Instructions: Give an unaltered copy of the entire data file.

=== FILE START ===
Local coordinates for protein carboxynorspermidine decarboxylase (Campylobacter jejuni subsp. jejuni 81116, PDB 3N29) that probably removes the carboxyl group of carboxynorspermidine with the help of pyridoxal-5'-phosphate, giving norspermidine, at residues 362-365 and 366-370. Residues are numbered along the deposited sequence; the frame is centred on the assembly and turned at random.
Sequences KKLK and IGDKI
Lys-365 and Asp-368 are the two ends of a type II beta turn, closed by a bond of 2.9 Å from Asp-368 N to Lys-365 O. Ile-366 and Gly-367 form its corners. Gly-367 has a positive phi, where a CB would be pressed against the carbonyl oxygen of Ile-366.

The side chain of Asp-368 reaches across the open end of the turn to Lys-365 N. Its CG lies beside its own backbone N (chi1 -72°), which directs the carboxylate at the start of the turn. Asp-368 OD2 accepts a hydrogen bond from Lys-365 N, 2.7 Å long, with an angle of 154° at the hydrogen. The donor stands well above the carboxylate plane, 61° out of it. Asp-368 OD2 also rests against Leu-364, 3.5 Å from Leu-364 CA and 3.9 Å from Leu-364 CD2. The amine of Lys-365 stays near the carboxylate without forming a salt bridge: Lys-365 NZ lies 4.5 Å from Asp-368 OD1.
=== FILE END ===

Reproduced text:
Local coordinates for protein carboxynorspermidine decarboxylase (Campylobacter jejuni subsp. jejuni 81116, PDB 3N29) that probably removes the carboxyl group of carboxynorspermidine with the help of pyridoxal-5'-phosphate, giving norspermidine, at residues 362-365 and 366-370. Residues are numbered along the deposited sequence; the frame is centred on the assembly and turned at random.
Sequences KKLK and IGDKI
Lys-365 and Asp-368 are the two ends of a type II beta turn, closed by a bond of 2.9 Å from Asp-368 N to Lys-365 O. Ile-366 and Gly-367 form its corners. Gly-367 has a positive phi, where a CB would be pressed against the carbonyl oxygen of Ile-366.

The side chain of Asp-368 reaches across the open end of the turn to Lys-365 N. Its CG lies beside its own backbone N (chi1 -72°), which directs the carboxylate at the start of the turn. Asp-368 OD2 accepts a hydrogen bond from Lys-365 N, 2.7 Å long, with an angle of 154° at the hydrogen. The donor stands well above the carboxylate plane, 61° out of it. Asp-368 OD2 also rests against Leu-364, 3.5 Å from Leu-364 CA and 3.9 Å from Leu-364 CD2. The amine of Lys-365 stays near the carboxylate without forming a salt bridge: Lys-365 NZ lies 4.5 Å from Asp-368 OD1.